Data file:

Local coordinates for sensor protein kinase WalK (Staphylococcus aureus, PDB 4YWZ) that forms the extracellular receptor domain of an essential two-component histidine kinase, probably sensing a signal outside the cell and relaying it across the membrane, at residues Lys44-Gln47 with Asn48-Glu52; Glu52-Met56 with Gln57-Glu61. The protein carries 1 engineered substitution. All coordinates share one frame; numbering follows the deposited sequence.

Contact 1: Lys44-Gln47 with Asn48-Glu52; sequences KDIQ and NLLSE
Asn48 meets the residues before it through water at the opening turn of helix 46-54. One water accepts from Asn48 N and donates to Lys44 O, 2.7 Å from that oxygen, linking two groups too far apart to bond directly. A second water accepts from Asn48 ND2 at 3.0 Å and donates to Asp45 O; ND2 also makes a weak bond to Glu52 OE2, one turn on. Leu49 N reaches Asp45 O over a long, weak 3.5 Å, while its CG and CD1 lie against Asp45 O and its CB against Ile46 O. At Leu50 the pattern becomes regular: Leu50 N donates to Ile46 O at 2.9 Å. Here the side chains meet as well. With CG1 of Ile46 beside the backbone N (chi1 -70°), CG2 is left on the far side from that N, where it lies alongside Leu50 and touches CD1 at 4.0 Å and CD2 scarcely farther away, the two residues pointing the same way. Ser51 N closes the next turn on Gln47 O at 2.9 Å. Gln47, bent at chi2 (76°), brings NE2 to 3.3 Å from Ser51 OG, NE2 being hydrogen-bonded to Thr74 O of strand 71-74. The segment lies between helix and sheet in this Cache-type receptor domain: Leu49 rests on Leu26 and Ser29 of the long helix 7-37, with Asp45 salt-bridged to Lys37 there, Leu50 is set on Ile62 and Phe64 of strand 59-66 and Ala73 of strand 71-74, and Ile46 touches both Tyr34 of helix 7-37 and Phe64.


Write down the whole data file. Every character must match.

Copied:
Local coordinates for sensor protein kinase WalK (Staphylococcus aureus, PDB 4YWZ) that forms the extracellular receptor domain of an essential two-component histidine kinase, probably sensing a signal outside the cell and relaying it across the membrane, at residues Lys44-Gln47 with Asn48-Glu52; Glu52-Met56 with Gln57-Glu61. The protein carries 1 engineered substitution. All coordinates share one frame; numbering follows the deposited sequence.

Contact 1: Lys44-Gln47 with Asn48-Glu52; sequences KDIQ and NLLSE
Asn48 meets the residues before it through water at the opening turn of helix 46-54. One water accepts from Asn48 N and donates to Lys44 O, 2.7 Å from that oxygen, linking two groups too far apart to bond directly. A second water accepts from Asn48 ND2 at 3.0 Å and donates to Asp45 O; ND2 also makes a weak bond to Glu52 OE2, one turn on. Leu49 N reaches Asp45 O over a long, weak 3.5 Å, while its CG and CD1 lie against Asp45 O and its CB against Ile46 O. At Leu50 the pattern becomes regular: Leu50 N donates to Ile46 O at 2.9 Å. Here the side chains meet as well. With CG1 of Ile46 beside the backbone N (chi1 -70°), CG2 is left on the far side from that N, where it lies alongside Leu50 and touches CD1 at 4.0 Å and CD2 scarcely farther away, the two residues pointing the same way. Ser51 N closes the next turn on Gln47 O at 2.9 Å. Gln47, bent at chi2 (76°), brings NE2 to 3.3 Å from Ser51 OG, NE2 being hydrogen-bonded to Thr74 O of strand 71-74. The segment lies between helix and sheet in this Cache-type receptor domain: Leu49 rests on Leu26 and Ser29 of the long helix 7-37, with Asp45 salt-bridged to Lys37 there, Leu50 is set on Ile62 and Phe64 of strand 59-66 and Ala73 of strand 71-74, and Ile46 touches both Tyr34 of helix 7-37 and Phe64.